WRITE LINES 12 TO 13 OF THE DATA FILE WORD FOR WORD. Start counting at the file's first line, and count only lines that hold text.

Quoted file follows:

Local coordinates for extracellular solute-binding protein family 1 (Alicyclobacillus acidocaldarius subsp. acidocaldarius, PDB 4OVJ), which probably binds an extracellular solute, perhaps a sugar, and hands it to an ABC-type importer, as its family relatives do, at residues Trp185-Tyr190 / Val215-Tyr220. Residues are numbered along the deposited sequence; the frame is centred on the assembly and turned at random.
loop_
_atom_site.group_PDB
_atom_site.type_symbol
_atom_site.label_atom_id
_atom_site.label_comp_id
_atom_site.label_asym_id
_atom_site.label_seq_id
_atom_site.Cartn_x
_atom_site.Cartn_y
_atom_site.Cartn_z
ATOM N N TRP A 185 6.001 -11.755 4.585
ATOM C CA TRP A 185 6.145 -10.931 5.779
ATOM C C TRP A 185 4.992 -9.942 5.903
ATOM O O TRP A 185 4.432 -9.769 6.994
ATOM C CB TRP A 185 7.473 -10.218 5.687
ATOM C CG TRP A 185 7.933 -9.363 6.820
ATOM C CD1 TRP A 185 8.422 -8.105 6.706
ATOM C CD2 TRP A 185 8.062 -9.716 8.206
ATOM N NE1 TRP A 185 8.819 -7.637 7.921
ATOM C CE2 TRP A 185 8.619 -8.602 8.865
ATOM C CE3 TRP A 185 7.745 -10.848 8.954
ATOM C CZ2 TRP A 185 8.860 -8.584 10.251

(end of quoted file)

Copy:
ATOM N N TRP A 185 6.001 -11.755 4.585
ATOM C CA TRP A 185 6.145 -10.931 5.779